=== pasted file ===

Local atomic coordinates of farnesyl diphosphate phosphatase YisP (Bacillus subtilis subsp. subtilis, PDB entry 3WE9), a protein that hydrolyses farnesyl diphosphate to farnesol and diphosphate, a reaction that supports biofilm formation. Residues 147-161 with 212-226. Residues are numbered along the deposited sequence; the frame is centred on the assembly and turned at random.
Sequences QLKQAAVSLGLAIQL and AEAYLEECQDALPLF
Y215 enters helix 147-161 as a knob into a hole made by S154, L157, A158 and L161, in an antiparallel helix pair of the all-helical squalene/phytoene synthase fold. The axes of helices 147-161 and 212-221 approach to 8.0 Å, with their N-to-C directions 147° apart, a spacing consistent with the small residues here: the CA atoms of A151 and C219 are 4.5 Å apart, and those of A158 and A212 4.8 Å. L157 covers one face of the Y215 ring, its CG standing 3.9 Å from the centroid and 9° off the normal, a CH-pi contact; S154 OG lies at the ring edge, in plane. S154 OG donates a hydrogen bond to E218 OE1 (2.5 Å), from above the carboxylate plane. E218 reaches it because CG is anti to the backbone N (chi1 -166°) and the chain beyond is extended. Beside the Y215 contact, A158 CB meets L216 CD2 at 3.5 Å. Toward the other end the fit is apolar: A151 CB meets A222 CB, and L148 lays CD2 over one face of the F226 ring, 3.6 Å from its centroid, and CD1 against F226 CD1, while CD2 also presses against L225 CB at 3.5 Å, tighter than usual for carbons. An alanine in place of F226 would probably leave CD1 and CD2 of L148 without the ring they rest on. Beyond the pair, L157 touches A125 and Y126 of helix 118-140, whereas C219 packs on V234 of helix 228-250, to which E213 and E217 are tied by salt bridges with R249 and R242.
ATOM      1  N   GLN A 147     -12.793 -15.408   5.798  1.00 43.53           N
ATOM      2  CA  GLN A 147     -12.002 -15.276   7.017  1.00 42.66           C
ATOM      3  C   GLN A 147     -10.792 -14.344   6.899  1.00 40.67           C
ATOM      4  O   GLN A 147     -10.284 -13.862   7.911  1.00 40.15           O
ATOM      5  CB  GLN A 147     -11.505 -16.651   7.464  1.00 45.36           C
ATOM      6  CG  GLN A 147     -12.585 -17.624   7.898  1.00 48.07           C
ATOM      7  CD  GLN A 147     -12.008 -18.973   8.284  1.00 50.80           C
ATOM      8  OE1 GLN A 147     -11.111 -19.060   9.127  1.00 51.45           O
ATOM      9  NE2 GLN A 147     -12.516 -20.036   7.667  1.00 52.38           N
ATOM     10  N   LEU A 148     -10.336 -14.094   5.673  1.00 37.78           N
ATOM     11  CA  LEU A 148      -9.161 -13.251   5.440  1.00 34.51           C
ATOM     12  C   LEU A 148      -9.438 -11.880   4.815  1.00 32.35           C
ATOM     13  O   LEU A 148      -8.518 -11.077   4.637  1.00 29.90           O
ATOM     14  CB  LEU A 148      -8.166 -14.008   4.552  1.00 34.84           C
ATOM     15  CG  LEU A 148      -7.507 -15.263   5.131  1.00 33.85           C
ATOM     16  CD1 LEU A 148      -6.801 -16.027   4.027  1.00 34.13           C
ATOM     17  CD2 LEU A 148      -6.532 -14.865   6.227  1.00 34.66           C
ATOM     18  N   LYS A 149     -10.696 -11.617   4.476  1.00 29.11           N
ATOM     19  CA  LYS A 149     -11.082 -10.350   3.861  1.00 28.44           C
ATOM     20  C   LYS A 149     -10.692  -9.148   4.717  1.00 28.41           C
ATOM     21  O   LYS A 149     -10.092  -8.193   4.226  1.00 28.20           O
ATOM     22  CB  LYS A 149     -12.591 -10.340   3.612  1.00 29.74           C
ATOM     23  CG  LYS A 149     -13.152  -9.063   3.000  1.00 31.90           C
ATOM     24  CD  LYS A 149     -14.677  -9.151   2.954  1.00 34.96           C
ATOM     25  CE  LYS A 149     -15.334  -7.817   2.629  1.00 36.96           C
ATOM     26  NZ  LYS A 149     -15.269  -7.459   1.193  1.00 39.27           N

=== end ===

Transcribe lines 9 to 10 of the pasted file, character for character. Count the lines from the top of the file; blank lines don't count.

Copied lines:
ATOM      6  CG  GLN A 147     -12.585 -17.624   7.898  1.00 48.07           C
ATOM      7  CD  GLN A 147     -12.008 -18.973   8.284  1.00 50.80           C